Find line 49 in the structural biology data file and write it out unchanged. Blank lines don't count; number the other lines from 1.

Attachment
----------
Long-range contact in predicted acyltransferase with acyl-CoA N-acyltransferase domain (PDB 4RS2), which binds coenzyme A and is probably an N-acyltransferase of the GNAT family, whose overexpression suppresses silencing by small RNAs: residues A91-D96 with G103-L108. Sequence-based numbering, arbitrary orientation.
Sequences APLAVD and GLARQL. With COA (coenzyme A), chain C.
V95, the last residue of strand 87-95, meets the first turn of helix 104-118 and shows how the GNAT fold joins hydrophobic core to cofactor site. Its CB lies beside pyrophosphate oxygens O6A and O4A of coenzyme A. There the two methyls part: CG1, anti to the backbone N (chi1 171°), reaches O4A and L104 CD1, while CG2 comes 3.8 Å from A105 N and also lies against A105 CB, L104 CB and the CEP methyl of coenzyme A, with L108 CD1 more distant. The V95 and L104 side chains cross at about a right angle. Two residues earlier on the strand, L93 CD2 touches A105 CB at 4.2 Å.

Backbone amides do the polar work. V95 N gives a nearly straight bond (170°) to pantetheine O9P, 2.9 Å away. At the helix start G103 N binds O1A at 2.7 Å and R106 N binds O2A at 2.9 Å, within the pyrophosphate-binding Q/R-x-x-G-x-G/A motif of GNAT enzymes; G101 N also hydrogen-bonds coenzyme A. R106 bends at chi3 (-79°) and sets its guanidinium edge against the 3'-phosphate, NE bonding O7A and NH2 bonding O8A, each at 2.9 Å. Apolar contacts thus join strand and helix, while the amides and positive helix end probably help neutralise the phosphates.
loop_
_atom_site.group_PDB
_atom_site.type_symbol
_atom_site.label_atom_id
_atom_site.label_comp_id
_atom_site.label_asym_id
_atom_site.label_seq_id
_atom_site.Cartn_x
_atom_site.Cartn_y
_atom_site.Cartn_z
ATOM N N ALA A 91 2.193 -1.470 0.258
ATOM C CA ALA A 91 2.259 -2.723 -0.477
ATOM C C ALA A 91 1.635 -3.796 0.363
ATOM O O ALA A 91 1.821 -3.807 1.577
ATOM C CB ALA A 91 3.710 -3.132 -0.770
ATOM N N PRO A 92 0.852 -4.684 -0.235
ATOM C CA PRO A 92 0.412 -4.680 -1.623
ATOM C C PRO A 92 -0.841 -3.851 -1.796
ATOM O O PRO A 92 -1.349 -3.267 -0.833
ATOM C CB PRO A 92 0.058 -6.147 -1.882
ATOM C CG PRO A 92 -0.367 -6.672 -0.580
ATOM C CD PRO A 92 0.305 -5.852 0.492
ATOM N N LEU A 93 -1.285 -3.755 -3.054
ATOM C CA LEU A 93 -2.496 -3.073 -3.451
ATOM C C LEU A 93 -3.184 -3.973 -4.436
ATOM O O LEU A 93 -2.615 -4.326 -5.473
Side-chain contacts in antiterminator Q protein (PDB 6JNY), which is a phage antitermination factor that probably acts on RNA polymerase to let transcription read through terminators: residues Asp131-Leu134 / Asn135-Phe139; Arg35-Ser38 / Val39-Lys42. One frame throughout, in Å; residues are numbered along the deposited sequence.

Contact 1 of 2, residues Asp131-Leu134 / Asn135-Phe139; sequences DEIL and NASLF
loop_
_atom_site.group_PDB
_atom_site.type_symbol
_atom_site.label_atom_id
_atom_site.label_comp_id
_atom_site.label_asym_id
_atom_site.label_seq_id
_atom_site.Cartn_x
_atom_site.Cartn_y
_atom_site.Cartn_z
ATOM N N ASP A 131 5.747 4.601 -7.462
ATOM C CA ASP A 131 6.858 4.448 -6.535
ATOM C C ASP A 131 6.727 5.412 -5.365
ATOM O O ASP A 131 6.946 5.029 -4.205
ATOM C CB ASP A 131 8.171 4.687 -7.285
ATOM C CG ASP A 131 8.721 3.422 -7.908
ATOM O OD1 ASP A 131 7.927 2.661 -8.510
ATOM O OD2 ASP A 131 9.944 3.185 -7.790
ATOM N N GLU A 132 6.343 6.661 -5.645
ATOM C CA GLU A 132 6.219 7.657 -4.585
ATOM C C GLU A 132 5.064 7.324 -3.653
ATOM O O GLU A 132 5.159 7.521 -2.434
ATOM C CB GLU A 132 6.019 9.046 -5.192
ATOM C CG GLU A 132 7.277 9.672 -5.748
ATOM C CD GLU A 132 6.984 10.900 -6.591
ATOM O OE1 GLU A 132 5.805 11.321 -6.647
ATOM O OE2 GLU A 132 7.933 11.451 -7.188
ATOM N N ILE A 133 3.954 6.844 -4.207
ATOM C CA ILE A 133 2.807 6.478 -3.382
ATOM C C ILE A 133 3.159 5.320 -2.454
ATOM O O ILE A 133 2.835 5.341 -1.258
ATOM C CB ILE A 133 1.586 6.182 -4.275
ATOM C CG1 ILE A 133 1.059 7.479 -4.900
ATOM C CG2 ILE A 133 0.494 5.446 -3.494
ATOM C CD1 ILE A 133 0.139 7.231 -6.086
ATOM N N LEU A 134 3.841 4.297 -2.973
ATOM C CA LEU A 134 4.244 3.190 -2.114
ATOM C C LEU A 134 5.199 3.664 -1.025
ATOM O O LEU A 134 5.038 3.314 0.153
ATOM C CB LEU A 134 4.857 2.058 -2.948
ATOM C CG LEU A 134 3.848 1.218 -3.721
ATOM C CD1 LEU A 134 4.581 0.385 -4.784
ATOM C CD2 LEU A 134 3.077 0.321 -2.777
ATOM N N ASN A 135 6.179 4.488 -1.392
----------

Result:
ATOM O OD1 ASP A 131 7.927 2.661 -8.510